from The American Heritage® Dictionary of the English Language, 5th Edition
- noun A device containing a usually spherical chamber or container, in which steam is heated and ejected through one or more narrow tubes to create propulsion or torque.
from The Century Dictionary and Cyclopedia
- noun A form of blast-lamp for use in chemical laboratories, in which an alcohol flame is deflected by a stream of alcohol vapor escaping from a jet, this vapor being produced from liquid alcohol in a little boiler over the original flame.
- noun An instrument illustrating the expansive force of steam generated in a closed vessel, and escaping by a narrow aperture, said to have been invented by Hero of Alexandria in the second century BC.
What Sharkey found was that Hero, who had designed everything from the aeolipile (the world's first steam-engine, see picture above) to "a vending machine that dispensed a shot of holy water in exchange for a coin," had designed a mobile theatre, complete with Dionysus and some female worshippers, all automata, which came in on a sort of self-propelled, self-guided cart.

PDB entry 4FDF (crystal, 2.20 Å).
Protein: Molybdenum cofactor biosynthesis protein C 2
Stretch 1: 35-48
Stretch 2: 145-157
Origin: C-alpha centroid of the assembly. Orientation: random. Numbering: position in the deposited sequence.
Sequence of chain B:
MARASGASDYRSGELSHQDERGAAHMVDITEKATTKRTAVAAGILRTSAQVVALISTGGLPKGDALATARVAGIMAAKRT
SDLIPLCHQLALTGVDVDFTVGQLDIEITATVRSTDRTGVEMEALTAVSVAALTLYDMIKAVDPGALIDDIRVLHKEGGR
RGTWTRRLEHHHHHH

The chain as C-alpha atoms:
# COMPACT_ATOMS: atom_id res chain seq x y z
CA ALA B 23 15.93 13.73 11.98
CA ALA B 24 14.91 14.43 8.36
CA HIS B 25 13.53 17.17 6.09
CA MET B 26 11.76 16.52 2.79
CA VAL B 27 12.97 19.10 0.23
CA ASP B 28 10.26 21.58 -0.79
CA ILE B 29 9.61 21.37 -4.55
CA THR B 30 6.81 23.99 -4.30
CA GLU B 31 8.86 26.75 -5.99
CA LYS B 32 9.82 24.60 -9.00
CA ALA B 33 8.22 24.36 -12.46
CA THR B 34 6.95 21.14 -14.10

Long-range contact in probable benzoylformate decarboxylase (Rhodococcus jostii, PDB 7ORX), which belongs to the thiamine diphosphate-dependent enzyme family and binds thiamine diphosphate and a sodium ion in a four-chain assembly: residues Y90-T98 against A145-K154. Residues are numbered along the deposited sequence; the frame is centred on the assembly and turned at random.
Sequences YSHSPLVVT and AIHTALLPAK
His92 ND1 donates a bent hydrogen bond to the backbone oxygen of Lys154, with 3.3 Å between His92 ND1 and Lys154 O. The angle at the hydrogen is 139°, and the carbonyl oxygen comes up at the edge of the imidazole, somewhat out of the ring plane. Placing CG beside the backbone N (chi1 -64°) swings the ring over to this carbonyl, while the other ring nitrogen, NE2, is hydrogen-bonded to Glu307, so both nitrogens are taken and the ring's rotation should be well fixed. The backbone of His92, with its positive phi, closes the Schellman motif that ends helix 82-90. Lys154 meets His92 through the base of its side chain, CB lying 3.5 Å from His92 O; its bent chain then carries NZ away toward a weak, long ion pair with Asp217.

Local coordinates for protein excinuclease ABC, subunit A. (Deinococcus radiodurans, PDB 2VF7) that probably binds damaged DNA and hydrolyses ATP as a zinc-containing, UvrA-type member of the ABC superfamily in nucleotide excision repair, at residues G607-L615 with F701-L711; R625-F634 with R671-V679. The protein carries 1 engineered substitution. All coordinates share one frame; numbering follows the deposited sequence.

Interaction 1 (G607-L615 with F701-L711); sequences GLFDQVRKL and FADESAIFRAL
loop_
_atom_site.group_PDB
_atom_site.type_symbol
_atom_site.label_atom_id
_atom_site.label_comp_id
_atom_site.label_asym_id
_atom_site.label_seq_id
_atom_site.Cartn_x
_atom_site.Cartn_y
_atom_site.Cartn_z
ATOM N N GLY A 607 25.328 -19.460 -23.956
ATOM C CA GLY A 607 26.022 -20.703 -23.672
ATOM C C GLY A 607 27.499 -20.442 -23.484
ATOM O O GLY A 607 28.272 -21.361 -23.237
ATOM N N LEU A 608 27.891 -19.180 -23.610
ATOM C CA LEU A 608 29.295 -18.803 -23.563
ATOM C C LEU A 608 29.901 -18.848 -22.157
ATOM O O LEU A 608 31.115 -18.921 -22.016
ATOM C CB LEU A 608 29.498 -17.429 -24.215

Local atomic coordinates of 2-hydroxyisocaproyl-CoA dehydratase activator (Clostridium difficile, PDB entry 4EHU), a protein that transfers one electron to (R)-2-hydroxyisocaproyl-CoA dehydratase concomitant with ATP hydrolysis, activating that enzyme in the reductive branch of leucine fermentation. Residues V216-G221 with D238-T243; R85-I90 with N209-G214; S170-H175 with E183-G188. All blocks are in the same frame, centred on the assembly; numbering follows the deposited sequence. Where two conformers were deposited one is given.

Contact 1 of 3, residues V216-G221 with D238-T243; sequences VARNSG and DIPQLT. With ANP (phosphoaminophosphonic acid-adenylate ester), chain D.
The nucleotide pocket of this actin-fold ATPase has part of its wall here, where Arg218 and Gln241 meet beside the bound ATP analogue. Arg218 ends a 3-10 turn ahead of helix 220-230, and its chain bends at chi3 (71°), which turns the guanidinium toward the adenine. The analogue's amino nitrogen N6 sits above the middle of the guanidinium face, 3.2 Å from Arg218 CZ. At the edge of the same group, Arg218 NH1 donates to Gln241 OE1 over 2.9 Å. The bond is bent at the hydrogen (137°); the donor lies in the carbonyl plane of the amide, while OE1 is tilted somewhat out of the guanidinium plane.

If you look at the fact that there are more than ten times the number of people alive today than in da Vinci's time (and less before that), it is no wonder that this innate intelligence did not catch fire, and Hero's steam-powered aeolipile (for example) remained a curiosity.
Such is the vehemence of these attacks, that the unfortunate subjects of them are often driven backwards for great distances at immense speed, on the well-known principle of the aeolipile.
The word 'aeolipile' comes from 'Aeolus' ("god of the winds") and 'pila' ("a ball").